It's been a tough year for the pizza industry. Rising cheese costs and fuel prices combined with stagnant or even falling comparable-store sales have hit many operators where it hurts: on the bottom line.
One of the biggest stories of concern to pizzeria operators this year has been the dramatic rise in cheese prices. In May, Pizza Marketplace reported that operators like Wayne Mosley, co-owner of a 12-unit Rocky Rococo pizzeria franchise in Madison, Wis., have seen cheese costs rise 26 percent since the beginning of the year, and cheese prices are up nearly 50 percent from April 2005.
"We've been in the business for 33 years, so we've seen a lot of swings," Mosley said. "It looks like this is going to be a long painful one."
The price of block cheese on the Chicago Mercantile Exchange was averaging about $1.70 per pound in May, compared with $1.34 per pound at the beginning of the year and $1.16 per pound in April 2006. Prices haven't been this high since January 2005, when prices topped $1.75 per pound. Prior to that, prices hit a high of $2.20 per pound in April 2004.
Cheese prices have continued their roller-coaster ride, swinging wildly from $1.85 per pound at the beginning of August to more than $2.15 per pound at the beginning of September. Prices then fell sharply, hovering around $1.90 per pound until late October, when they shot back to the $2.20-per-pound mark. After falling to $1.80 per pound before Christmas, prices rose to above $2 per pound to finish out the year.
Threats from all sides
Operators also faced an increasing threat this year from shops such as Subway and Dunkin Donuts, which both announced plans to add personal pizzas to their menu. However, some saw the challenge as a potential blessing for the industry.
"When the big discount warehouses such as Costco started offering pizzas, many people thought it would have such a negative impact on pizza chains, but it never happened," said Lex Nepomuceno, chief marketing officer for Everett, Wash.-based Garlic Jim's Franchise International Inc., franchisor of Garlic Jim's Famous Gourmet Pizza restaurants.
"Actually, it might end up being a positive because it introduces pizza as a daily food option for people who like to eat donuts and sub sandwiches every day," he said.
Plans to expand the number of RedBrick Pizza restaurants in operation to more than 12,000 over the next eight years (from approximately 70 today) hit a hurdle as the company faced lawsuits from several disgruntled franchisees.
The franchisees claimed that RedBrick founder Jim Minidis had failed to disclose pending litigation against the company, while RedBrick's attorneys claimed their suit was part of an effort to wrestle control of the company from Minidiz. In June, a Los Angeles Superior Court judge ruled against the franchisees.
While restaurant operators are typically slow to embrace new technologies, nearly everyone has hopped on the online ordering bandwagon. Although No. 3 chain Papa John's first introduced nationwide online ordering in 2001, Domino's and Pizza Hut both rolled out nationwide online ordering capabilities this year.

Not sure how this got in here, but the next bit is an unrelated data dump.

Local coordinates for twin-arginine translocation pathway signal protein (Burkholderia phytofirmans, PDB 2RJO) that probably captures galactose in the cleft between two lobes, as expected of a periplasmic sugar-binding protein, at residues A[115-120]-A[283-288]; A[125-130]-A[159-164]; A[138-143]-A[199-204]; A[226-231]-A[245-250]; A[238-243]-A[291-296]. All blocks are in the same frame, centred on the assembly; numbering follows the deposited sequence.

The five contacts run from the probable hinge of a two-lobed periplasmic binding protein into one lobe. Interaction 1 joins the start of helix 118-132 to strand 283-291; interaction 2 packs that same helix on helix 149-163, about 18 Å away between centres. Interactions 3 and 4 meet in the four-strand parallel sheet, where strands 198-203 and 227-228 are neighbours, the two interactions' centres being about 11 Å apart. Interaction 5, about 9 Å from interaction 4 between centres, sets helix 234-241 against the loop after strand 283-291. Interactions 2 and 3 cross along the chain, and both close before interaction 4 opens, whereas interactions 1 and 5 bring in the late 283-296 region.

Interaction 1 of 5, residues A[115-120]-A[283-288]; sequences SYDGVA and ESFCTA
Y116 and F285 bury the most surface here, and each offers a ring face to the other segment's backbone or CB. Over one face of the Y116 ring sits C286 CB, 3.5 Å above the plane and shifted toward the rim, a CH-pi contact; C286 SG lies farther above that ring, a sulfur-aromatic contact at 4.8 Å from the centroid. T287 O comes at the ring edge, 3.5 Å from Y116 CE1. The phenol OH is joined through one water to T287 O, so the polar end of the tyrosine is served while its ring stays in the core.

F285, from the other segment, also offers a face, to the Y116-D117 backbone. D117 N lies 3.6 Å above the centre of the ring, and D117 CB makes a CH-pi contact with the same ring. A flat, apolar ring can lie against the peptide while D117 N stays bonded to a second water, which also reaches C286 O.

Additionally, Papa John's and Domino's are rolling out text ordering, enabling customers to order pizzas with a few clicks of a cell phone or personal digital assistant.
Operators also looked to technology to help combat the high cost of energy in 2007. The potential for increased energy savings is one of the reasons Papa John's began outfitting all of its U.S. company-owned stores with high-speed ovens made by the Elgin, Ill.-based Middleby Corp.
The oven, the Middleby Marshall 770 WOW! Oven, bakes 30 percent faster than a normal conveyor oven, while reducing energy consumption. The oven links to Papa John's proprietary in-store point-of-sale system, operating at varying energy levels based on order flow.
"We've seen energy savings of 20 to 30 percent at some of our restaurants," said Papa John's spokesman Chris Sternberg.
A look at the future
Shakey's Pizza, which had seen its fortunes suffer over the past 20 years, plans to continue a comeback efforts despite the sudden departure of CEO Tim Pulido, who left the chain in November after less than two years. Pulido, who resigned to become president of casual-dining chain Mimi's Café, had orchestrated a plan to revamp Shakey's image and tap into the company's near-universal name recognition.
Joe Remsa, who had been serving as executive vice president and chief operating officer of the company since 2004, was named interim CEO.
"Tim came in and we focused a lot on defining who we were as a brand and understanding that brand as our customers saw us," Remsa said. "We are executing on the strategy we developed."
Fuel prices promise (or threaten) to remain high in 2008, with some analysts predicting $4-a-gallon gas in the next few months. High fuel prices will have a domino effect, boosting the price of ethanol as consumers seek alternative fuels.
Ethanol demand will keep the pressure on corn prices, which will in turn boost the price of cattle feed. High feed prices can only mean cheese costs likely will remain high as well.
The move toward "green" operations, including the use of energy-efficient buildings and equipment, sustainable food products and biodegradable plates, utensils and cleaning products, promises to be one of the dominant trends of the next few years.
The Fort Lauderdale, Fla.-based upstart Pizza Fusion, which opened its first restaurant in February 2006, is one of the leaders in the "going green" movement. The company has four units in operation and contracts for more than 60 franchised units in seven states.
Pizza Fusion cofounders Mike Gordon and Vaughan Lazar are building their business on the motto, "Saving the Earth, One Pizza at a Time."
"Preserving the environment is something we're passionate about," Lazar said. "We went to great lengths to develop a business model where social responsibility is just as important as profitability."